Nevertheless, we will consider respondents' argument that the proceeding is time barred as an alternate ground for affirmance (see Matter of Patrolmen's Benevolent Assn. of the City of N.Y., Inc. v New York State Pub. Empl. Relations Bd., 175 AD3d 1703, 1705 [2019]; Wiley v Marjam Supply Co., Inc., 166 AD3d 1106, 1108 n 1 [2018], lv denied 33 NY3d 908 [2019]). A CPLR article 78 proceeding "must be commenced within four months after the determination to be reviewed becomes final and binding [*2]upon the petitioner" (CPLR 217 [1]; see Smith v State of New York, 201 AD3d 1225, 1228 [2022]). The parties agree that the claim accrued on April 20, 2020, when petitioner obtained notice of the decision denying his tenure application. Barring any tolls or suspensions, petitioner ordinarily would have had until August 20, 2020 to commence the instant proceeding. At issue is how that time frame was impacted during the COVID-19 pandemic.

On March 20, 2020 — before the final determination was made — then-Governor Andrew M. Cuomo signed Executive Order No. 202.8 in response to the public health crisis occasioned by the COVID-19 pandemic. As relevant here, that Executive Order "tolled" any "specific time limit for the commencement, filing, or service of any legal action, notice, motion, or other process or proceeding, as prescribed by the procedural laws of the state, . . . until April 19, 2020" (Executive Order [Cuomo] No. 202.8 [9 NYCRR 8.202.8]). This toll was extended through several subsequent Executive Orders, the last of which remained in effect until November 3, 2020 (see Executive Order [Cuomo] Nos. 202.14 [9 NYCRR 8.202.14]; 202.28 [9 NYCRR 8.202.28]; 202.38 [9 NYCRR 8.202.38]; 202.48 [9 NYCRR 8.202.48]; 202.55 [9 NYCRR 8.202.55]; 202.55.1 [9 NYCRR]; 202.60 [9 NYCRR 8.202.60]; 202.63 [9 NYCRR 8.202.63]; 202.67 [9 NYCRR 8.202.67]; 202.72 [9 NYCRR 8.202.72]).

Petitioner argues, and Supreme Court agreed, that the Executive Orders effectively extended the statute of limitations, contending that 228 days (the amount of time the Executive Orders remained in effect) should be added to August 20, 2020. Using this calculation, he contends that he had until April 5, 2021 to file the petition. We are unpersuaded. As explained by the Court of Appeals, "[a] toll does not extend the statute of limitations indefinitely but merely suspends the running of the applicable statute of limitations for a finite . . . time period; . . . the period of the toll is excluded from the calculation of the time in which the [petitioner] can commence an action [or proceeding]" (Chavez v Occidental Chem. Corp., 35 NY3d 492, 505 n 8 [2020] [emphasis added]). As noted by the Second Department in Brash v Richards (195 AD3d 582 [2021]), the March 20, 2020 Executive Order expressly used the word "toll" and, "although the . . . executive orders issued after [this one] did not use [that same word, they] all . . . stated that the Governor 'hereby continue[s] the suspensions, and modifications of law, and any directives, not superseded by a subsequent directive,' made in the prior executive orders" (id. at 585, quoting Executive Order [Cuomo] Nos. 202.14 [9 NYCRR 8.202.14]; 202.28 [9 NYCRR 8.202.28]; 202.38 [9 NYCRR 8.202.38]; 202.48 [9 NYCRR 8.202.48]). We agree with the Second Department that "these subsequent executive orders continued the toll that was put in place by Executive Order . . . No. 202.8" and the statute of limitations began to run on November [*3]4, 2020 (Brash v Richards, 195 AD3d at 585). As the claim accrued when the toll was in effect and the toll extended to November 3, 2020, petitioner had four months from that date to commence the instant proceeding (see id. at 584-585). He failed to do so until March 11, 2021, a week too late, rendering the proceeding time-barred (compare id.). Accordingly, we affirm the dismissal of the petition.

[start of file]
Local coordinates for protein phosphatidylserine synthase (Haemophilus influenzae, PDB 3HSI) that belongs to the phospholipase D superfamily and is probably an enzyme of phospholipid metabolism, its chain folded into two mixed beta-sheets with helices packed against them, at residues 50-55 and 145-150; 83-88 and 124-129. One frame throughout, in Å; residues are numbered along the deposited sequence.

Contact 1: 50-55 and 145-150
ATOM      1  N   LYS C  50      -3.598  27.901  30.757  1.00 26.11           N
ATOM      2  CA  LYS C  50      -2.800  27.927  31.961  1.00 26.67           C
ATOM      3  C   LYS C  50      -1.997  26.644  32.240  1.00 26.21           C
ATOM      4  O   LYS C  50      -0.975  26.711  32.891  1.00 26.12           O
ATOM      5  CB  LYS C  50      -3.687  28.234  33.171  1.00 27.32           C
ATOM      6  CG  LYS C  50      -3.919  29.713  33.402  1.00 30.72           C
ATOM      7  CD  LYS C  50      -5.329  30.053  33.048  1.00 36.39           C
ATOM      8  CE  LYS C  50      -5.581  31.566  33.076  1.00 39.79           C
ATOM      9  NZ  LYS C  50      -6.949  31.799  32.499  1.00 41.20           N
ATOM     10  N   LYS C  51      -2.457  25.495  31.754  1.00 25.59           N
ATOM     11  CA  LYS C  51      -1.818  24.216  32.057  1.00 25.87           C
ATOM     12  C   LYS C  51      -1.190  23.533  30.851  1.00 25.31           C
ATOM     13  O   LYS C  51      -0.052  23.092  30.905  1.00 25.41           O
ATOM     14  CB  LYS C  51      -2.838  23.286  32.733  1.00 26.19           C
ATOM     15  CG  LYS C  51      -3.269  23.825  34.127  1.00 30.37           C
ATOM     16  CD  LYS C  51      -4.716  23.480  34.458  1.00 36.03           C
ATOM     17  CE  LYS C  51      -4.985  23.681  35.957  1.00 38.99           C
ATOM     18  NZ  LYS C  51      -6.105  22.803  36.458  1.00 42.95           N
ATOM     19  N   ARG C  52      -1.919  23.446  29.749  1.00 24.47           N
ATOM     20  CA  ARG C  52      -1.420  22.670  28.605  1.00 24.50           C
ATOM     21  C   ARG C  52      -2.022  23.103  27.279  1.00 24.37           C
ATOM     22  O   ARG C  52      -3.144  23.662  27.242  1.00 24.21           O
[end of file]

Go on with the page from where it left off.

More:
Egan Jr., J.P., Pritzker, Ceresia and Fisher, JJ., concur.

ORDERED that the cross appeal is dismissed, without costs.

ORDERED that the order and judgment is affirmed, without costs.